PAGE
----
When a new standard is issued by the IASB, theendorsementEU needs to endorse it before it comes into force. Regulation (EC) No 1606/2002 establishes a specific endorsement process under the responsibility of the European Commission together with the following consultative and advisory organisations
- European Financial Reporting Advisory Group (EFRAG), an independent organisation providing expert advice to the Commission
- Accounting Regulatory Committee (ARC), composed of representatives of EU countries and chaired by the European Commission
The endorsement process
The endorsement process involves the following steps
- The IASB adopts a new standard, an amendment to an existing standard or an interpretation of a standard
- The EFRAG provides its advice to the Commission on endorsement
- If the Commission decides to endorse the new standard, interpretation or amendment, it prepares a draft regulation and submit it to the ARC
- If the ARC's opinion is positive, the Commission submits the draft regulation to the European Parliament and the Council for a 3-month scrutiny period
- If there are no objections from the European Parliament or the Council, the Commission adopts the endorsing regulation
Adoption and publication
Regulation (EC) No 1126/2008 codifies IFRS as adopted by the EU. Every time a new standard is endorsed at EU level, the Commission publishes an amending regulation which is directly applicable in all EU countries.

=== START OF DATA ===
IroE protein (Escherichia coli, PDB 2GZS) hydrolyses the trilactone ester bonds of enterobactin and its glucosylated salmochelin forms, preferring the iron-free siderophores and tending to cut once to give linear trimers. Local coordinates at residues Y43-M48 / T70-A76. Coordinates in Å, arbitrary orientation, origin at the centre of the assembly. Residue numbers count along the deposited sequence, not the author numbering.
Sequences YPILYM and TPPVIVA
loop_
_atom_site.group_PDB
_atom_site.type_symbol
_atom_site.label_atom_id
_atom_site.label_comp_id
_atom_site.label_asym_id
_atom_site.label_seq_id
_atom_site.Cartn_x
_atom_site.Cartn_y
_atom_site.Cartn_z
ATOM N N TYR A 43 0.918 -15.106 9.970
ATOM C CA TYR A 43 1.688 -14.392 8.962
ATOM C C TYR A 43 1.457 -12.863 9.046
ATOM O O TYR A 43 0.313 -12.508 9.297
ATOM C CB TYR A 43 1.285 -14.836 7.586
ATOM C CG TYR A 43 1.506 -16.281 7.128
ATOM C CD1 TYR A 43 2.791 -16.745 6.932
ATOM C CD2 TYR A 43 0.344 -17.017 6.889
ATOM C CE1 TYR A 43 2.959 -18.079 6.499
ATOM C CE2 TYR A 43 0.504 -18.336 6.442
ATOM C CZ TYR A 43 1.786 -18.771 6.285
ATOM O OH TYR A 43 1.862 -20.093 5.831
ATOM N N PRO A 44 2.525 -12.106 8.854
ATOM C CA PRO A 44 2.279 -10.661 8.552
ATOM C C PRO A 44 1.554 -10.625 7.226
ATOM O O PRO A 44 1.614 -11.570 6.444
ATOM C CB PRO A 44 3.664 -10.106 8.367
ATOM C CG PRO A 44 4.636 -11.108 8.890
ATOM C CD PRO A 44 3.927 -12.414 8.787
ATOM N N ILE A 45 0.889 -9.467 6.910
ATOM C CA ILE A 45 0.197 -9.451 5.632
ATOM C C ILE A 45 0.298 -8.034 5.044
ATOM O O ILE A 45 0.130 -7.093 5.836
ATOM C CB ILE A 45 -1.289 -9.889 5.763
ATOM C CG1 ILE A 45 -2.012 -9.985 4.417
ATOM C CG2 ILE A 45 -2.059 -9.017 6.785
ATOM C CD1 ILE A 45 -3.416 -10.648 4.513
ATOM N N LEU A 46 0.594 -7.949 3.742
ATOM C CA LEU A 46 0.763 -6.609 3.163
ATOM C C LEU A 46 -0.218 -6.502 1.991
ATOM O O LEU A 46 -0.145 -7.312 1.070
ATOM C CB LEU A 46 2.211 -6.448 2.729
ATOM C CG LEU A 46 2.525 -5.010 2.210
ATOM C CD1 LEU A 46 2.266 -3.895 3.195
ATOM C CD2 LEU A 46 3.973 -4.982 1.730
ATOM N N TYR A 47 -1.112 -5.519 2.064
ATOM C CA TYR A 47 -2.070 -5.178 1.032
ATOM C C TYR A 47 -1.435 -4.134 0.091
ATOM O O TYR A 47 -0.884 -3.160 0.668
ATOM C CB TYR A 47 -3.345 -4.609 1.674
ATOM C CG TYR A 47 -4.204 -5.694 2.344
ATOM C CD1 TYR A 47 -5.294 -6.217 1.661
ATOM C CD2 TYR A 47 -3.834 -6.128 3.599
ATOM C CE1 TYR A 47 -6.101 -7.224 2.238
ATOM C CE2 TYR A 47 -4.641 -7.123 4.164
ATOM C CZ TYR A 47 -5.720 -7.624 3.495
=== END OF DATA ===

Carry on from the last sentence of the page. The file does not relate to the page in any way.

Periodically, the Commission draws up a non-binding consolidated version of Regulation (EC) No 1126/2008 which includes all adopted IFRS.
The EFRAG also publishes a status report listing all IFRS, amendments to IFRS and IFRS interpretations endorsed in the EU. The report is regularly updated
At international level, the EU supports the principle of a common set of worldwide accounting standards for listed companies and works with competent authorities all over the world to promote the adoption of IFRS.
As some of its key trading partners have not yet adopted IFRS, the EU accepts the accounting standards of certain non-EU countries as equivalent with IFRS to facilitate cross-border listing. This allows foreign companies listed on EU markets to prepare their financial statements in accordance with IFRS or any other standard which has been declared equivalent to IFRS.
- Decision 2008/961/EC on the use by third countries' issuers of securities of certain third country's national accounting standards and IFRS to prepare their consolidated financial statements (consolidated version including subsequent amendments)
- Regulation (EC) No 1569/2007 establishing a mechanism for the determination of equivalence of accounting standards applied by third countries issuers of securities (consolidated version including subsequent amendments)
- Regulation (EC) No 809/2004 implementing Directive 2003/71/EC on prospectuses (consolidated version including subsequent amendments)
The European Commission is organising a selection procedure for the position of the Chair of the Sustainability Reporting Board of EFRAG.
Aim is to provide quantification of reduction of administrative burden on micro companies, associated with a simplified regime for financial reporting